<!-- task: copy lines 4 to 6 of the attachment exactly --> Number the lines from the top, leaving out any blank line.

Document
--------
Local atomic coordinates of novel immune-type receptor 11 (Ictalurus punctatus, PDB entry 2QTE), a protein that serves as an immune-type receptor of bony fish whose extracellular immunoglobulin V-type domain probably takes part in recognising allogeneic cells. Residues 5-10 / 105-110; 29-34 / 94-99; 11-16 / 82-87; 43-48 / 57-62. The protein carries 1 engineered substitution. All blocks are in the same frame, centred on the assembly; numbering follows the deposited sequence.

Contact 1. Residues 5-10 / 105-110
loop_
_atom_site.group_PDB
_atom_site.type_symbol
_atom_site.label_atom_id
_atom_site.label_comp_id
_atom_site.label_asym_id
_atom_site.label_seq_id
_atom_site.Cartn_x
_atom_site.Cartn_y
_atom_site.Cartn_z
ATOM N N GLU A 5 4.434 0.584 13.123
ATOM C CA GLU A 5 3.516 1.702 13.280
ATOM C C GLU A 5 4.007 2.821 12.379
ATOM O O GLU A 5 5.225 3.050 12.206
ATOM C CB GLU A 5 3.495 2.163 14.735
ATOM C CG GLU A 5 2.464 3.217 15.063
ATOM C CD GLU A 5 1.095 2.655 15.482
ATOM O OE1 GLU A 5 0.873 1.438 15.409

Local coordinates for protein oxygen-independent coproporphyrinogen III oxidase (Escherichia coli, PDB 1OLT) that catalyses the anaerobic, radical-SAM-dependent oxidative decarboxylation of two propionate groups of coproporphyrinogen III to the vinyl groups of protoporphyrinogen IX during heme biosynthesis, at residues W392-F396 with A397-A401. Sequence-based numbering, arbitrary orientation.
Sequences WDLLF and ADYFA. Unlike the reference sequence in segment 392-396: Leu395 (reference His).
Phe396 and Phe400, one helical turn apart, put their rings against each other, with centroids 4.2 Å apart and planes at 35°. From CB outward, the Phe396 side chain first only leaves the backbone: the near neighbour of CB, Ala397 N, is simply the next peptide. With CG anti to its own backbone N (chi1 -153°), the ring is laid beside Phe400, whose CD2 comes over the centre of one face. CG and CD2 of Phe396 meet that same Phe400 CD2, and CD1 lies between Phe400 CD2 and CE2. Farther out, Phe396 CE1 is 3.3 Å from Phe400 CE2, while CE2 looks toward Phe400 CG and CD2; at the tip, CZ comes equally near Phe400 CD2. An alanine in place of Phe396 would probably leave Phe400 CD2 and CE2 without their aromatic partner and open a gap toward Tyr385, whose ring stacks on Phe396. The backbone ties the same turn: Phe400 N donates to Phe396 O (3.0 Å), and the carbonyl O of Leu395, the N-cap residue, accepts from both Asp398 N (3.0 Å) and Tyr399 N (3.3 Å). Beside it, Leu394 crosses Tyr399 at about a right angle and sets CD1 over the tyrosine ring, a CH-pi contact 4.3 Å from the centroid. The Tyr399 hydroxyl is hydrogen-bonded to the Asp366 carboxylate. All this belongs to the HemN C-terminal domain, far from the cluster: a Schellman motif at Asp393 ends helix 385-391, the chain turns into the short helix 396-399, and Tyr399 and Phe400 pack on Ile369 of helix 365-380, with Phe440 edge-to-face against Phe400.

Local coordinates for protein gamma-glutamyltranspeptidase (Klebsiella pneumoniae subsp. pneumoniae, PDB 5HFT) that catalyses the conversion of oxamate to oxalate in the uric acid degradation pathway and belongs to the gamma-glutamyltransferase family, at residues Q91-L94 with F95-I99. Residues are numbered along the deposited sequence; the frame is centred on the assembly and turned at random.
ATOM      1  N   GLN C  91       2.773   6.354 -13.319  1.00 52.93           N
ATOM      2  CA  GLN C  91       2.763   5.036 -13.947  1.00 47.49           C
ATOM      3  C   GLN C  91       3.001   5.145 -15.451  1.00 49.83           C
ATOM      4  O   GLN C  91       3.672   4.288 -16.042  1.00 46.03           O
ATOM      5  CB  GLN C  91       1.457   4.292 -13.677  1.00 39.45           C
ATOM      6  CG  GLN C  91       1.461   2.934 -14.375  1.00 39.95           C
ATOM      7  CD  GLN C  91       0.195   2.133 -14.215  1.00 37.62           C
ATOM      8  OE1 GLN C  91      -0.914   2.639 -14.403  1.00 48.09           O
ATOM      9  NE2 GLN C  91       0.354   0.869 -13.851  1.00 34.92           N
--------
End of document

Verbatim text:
_atom_site.group_PDB
_atom_site.type_symbol
_atom_site.label_atom_id